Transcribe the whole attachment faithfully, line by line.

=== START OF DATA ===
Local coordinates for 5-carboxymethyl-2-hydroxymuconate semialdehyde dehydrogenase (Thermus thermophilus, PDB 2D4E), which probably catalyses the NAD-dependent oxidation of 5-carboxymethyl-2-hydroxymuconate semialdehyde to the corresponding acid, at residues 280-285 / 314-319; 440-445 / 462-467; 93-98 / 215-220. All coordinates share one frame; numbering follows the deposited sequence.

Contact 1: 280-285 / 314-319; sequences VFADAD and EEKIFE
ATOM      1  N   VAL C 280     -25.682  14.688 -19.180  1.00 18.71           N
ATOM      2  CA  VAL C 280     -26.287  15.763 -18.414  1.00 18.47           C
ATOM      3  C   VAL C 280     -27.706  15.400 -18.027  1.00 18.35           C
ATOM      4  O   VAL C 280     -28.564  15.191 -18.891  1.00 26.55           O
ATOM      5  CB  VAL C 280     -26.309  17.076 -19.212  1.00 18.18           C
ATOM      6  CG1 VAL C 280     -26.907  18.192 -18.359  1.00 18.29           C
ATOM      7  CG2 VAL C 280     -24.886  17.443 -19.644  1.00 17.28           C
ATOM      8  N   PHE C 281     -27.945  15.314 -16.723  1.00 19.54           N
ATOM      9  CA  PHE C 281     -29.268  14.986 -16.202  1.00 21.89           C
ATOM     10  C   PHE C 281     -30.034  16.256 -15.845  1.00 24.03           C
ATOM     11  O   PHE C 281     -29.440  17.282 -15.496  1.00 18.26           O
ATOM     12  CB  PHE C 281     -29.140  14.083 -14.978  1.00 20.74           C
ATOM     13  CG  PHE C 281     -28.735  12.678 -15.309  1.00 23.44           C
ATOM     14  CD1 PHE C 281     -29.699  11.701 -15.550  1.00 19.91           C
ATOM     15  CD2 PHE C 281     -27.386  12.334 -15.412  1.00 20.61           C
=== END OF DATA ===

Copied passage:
Local coordinates for 5-carboxymethyl-2-hydroxymuconate semialdehyde dehydrogenase (Thermus thermophilus, PDB 2D4E), which probably catalyses the NAD-dependent oxidation of 5-carboxymethyl-2-hydroxymuconate semialdehyde to the corresponding acid, at residues 280-285 / 314-319; 440-445 / 462-467; 93-98 / 215-220. All coordinates share one frame; numbering follows the deposited sequence.

Contact 1: 280-285 / 314-319; sequences VFADAD and EEKIFE
ATOM      1  N   VAL C 280     -25.682  14.688 -19.180  1.00 18.71           N
ATOM      2  CA  VAL C 280     -26.287  15.763 -18.414  1.00 18.47           C
ATOM      3  C   VAL C 280     -27.706  15.400 -18.027  1.00 18.35           C
ATOM      4  O   VAL C 280     -28.564  15.191 -18.891  1.00 26.55           O
ATOM      5  CB  VAL C 280     -26.309  17.076 -19.212  1.00 18.18           C
ATOM      6  CG1 VAL C 280     -26.907  18.192 -18.359  1.00 18.29           C
ATOM      7  CG2 VAL C 280     -24.886  17.443 -19.644  1.00 17.28           C
ATOM      8  N   PHE C 281     -27.945  15.314 -16.723  1.00 19.54           N
ATOM      9  CA  PHE C 281     -29.268  14.986 -16.202  1.00 21.89           C
ATOM     10  C   PHE C 281     -30.034  16.256 -15.845  1.00 24.03           C
ATOM     11  O   PHE C 281     -29.440  17.282 -15.496  1.00 18.26           O
ATOM     12  CB  PHE C 281     -29.140  14.083 -14.978  1.00 20.74           C
ATOM     13  CG  PHE C 281     -28.735  12.678 -15.309  1.00 23.44           C
ATOM     14  CD1 PHE C 281     -29.699  11.701 -15.550  1.00 19.91           C
ATOM     15  CD2 PHE C 281     -27.386  12.334 -15.412  1.00 20.61           C